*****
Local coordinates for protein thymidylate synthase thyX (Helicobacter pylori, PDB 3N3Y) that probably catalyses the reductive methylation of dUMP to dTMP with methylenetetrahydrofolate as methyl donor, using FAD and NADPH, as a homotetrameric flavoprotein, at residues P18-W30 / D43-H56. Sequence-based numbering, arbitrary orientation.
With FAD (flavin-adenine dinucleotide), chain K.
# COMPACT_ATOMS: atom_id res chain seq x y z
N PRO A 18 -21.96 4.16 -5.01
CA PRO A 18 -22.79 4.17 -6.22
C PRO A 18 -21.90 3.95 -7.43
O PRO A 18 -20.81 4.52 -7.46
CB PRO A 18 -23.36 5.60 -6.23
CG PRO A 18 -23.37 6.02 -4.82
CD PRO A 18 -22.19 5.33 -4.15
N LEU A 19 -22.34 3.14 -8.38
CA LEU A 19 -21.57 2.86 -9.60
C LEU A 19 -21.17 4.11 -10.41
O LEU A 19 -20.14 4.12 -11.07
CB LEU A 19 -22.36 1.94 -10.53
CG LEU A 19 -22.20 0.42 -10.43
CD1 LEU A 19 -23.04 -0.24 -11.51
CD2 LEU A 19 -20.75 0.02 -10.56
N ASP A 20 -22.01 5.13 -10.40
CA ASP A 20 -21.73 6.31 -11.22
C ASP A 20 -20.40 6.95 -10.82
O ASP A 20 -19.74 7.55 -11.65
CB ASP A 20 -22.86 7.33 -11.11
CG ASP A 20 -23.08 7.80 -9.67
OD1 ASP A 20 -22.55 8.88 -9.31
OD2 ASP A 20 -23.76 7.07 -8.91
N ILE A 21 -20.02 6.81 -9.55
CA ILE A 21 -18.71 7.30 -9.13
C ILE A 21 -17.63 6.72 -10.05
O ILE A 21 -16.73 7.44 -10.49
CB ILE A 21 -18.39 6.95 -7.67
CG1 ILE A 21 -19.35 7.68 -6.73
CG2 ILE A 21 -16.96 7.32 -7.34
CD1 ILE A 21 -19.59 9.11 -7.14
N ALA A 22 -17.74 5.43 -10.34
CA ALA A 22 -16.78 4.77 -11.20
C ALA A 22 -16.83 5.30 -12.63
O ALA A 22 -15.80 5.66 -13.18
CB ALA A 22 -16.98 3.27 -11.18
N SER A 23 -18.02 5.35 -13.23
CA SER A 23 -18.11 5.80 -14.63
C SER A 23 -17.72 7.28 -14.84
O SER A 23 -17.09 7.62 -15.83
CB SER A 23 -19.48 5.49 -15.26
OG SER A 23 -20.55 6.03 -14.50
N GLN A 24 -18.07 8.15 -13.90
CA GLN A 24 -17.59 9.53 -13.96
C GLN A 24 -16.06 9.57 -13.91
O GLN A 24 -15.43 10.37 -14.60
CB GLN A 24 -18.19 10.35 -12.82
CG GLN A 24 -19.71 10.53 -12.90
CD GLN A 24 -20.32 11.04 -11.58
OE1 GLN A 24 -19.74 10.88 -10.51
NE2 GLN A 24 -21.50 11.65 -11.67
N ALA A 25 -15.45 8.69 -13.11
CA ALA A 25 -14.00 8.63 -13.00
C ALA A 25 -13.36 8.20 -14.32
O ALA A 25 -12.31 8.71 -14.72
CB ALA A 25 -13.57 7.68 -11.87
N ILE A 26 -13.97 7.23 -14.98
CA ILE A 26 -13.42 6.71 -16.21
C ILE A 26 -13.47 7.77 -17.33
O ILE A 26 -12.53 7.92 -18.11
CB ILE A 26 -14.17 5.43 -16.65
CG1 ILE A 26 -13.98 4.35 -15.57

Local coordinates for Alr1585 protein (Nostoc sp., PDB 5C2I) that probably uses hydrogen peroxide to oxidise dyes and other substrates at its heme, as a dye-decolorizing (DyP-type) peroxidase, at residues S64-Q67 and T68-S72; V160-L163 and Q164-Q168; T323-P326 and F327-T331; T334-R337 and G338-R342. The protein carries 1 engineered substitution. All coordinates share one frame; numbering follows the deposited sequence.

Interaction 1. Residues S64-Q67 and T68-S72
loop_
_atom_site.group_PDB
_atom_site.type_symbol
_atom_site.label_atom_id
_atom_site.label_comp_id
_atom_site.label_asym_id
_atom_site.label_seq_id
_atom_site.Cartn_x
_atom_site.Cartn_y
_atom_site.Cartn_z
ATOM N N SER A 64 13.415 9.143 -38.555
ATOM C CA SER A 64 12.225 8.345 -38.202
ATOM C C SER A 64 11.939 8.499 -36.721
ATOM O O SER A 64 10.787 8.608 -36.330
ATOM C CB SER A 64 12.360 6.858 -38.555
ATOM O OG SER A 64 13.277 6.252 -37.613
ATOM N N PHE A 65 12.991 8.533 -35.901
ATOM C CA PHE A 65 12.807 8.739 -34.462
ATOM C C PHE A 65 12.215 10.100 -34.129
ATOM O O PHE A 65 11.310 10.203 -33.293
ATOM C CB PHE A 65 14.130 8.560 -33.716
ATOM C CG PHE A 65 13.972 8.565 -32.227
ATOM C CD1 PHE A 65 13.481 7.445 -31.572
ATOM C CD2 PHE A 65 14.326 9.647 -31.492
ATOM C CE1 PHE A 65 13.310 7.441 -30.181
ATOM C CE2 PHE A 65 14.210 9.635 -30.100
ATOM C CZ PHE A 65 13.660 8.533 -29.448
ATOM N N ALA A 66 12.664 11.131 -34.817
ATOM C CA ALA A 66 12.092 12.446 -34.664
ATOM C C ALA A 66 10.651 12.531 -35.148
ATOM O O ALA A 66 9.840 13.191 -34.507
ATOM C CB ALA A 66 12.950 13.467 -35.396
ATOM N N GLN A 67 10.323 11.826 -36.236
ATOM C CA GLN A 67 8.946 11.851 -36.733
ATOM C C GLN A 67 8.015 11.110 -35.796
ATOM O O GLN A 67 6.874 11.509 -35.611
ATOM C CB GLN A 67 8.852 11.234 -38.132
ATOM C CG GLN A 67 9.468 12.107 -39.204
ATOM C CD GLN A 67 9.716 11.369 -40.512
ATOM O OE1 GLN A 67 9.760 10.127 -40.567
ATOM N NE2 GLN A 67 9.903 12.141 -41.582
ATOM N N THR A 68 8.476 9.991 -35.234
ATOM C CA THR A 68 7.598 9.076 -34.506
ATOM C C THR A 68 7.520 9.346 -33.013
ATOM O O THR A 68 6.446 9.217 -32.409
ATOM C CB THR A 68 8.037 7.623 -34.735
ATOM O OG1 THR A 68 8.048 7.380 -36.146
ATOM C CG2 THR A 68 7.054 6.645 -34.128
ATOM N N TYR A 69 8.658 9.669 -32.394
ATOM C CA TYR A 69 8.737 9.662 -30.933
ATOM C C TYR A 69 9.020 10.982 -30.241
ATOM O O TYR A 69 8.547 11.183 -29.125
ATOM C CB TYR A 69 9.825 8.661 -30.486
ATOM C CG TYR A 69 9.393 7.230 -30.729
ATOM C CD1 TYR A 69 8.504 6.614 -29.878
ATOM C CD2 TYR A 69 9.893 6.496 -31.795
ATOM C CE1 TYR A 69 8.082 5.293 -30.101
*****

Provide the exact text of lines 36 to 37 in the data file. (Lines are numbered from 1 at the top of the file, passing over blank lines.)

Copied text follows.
CA ALA A 22 -16.78 4.77 -11.20
C ALA A 22 -16.83 5.30 -12.63